WEBVTT mathematics/math-analysis/selhorst-jones
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Hi--welcome back to Educator.com.
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Today, we are going to talk about word problems.
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This lesson is going to tackle solving those dreaded word problems.
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Hopefully, when this lesson is over, you are going to dread them a little less.
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We are going to start by talking about why we should care about them, and essentially why we should care about learning in general.
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Then, we are going to go over a general structure for approaching and solving word problems, and really any form of problem.
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We will see how it applies to what we are working on now.
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And then, once we understand that method, we will see a variety of different tips and strategies to help us get the most out of it.
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So, we will go over some specific tips that apply to that general strategy that we talked about.
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And then finally, we will work a bunch of examples where we will actually see directly how we are using this step-by-step strategy,
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so we can see how the method gets applied on real word problems.
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All right, let's go: first, what is a word problem?
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The term **word problem** gets used a lot; it is pretty much just a catch-all.
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It is for any problem that is primarily being described with words, as opposed to math symbols.
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That doesn't mean very much; you can use words to describe a lot of things.
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So, it means that there is no one way to approach word problems, because you could be talking about so many different kinds of problems.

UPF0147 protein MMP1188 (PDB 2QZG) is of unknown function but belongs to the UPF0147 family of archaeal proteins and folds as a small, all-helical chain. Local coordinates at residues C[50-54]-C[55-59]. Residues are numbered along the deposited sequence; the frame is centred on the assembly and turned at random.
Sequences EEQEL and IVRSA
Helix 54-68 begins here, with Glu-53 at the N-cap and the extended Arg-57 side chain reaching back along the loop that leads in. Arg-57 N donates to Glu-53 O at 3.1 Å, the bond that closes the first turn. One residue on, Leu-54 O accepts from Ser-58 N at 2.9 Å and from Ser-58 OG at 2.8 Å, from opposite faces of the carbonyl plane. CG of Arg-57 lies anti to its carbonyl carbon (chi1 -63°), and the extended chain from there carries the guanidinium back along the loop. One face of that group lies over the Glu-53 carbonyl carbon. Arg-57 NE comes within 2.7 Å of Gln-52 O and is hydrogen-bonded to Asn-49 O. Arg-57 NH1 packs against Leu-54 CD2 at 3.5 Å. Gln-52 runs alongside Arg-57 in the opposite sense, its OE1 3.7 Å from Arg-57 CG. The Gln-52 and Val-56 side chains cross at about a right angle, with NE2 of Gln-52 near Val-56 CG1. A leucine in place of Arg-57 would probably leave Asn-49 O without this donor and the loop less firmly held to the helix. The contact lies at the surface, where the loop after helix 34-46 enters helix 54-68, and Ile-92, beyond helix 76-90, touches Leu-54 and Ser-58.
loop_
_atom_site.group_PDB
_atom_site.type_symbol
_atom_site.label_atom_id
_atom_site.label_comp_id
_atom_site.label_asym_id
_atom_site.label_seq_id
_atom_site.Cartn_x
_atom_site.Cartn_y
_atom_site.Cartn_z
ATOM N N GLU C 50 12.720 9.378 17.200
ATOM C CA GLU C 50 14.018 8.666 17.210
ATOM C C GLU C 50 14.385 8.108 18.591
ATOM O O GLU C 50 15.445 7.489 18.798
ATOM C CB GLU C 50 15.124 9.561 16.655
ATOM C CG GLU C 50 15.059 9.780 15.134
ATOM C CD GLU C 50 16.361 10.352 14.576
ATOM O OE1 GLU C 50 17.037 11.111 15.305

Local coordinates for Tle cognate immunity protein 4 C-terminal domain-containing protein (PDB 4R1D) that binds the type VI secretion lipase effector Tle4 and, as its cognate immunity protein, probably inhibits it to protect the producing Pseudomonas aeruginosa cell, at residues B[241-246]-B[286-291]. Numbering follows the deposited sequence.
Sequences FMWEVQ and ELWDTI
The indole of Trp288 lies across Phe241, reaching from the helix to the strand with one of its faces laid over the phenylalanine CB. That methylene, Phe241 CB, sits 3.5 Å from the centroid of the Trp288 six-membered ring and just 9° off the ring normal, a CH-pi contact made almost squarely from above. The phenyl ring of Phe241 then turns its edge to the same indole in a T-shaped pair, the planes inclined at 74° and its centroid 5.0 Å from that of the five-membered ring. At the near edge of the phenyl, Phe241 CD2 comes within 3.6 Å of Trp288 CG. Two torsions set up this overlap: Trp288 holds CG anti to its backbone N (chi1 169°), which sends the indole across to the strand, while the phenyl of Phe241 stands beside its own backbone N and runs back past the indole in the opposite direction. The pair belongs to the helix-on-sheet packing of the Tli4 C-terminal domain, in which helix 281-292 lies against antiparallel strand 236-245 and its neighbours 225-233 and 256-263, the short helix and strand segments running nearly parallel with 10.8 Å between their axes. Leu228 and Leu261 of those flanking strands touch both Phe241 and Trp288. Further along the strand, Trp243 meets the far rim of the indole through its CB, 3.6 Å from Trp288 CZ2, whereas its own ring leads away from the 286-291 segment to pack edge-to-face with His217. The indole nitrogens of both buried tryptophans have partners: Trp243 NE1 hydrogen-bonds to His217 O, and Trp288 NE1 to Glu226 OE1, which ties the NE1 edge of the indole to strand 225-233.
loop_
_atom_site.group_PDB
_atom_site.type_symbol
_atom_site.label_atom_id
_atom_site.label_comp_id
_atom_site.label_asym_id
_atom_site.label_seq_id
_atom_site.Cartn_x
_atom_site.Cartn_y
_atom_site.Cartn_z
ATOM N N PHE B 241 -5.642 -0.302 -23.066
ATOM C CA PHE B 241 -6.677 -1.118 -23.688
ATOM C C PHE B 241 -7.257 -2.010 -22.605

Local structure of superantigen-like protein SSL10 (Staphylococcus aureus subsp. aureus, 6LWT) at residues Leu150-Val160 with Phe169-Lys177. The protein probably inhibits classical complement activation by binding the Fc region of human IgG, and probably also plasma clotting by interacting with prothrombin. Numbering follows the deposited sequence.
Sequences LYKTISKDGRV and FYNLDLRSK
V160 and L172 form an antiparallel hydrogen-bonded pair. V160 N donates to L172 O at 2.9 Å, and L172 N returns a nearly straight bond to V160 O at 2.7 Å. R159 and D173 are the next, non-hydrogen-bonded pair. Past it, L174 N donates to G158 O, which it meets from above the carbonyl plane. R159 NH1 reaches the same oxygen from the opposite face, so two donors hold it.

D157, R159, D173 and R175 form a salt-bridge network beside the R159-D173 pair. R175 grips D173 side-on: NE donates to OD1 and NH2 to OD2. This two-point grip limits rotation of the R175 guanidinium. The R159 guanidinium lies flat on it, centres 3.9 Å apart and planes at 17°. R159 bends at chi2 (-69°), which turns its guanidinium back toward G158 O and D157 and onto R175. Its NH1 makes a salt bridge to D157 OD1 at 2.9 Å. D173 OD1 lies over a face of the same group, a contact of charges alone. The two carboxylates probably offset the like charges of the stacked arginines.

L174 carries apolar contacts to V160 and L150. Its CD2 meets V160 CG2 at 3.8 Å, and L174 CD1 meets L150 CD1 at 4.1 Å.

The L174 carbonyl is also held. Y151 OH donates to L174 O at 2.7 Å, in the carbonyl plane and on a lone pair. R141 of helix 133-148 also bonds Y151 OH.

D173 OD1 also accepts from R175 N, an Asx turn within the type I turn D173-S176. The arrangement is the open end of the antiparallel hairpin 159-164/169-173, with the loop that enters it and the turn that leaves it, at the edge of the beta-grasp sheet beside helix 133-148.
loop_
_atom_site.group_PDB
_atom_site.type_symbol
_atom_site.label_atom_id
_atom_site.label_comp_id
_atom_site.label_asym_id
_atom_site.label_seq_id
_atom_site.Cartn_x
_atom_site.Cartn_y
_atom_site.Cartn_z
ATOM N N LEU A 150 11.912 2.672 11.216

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Since there are so many different possible problems, we have to be ready to adapt when we are working on a word problem.
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Trying to answer the question, trying to figure out the one way to solve word problems, would be like saying, "How do you play sports?"
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There are a lot of different sports; there are a lot of different ways to play within each of those sports.
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It depends on the specific situation; that is going to tell us what we have to do.
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The best method depends on our specific situation, so there is no one way to do all word problems.
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But we do know this one fact: pretty much all word problems are going to require us to think.
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We have to pay attention and be creative, because we are being asked to do more than just follow a formula.
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As opposed to a lot of problems that we will get in math, where it is just "here is the method that we do it;
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let's apply that method one hundred times in a row."
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It is going to be "understand this idea, and then do some critical thinking about it."
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So, we have to actually be thinking and paying attention when we are working on word problems.
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We should always be thinking, and we should always be paying attention, when we are doing everything in life.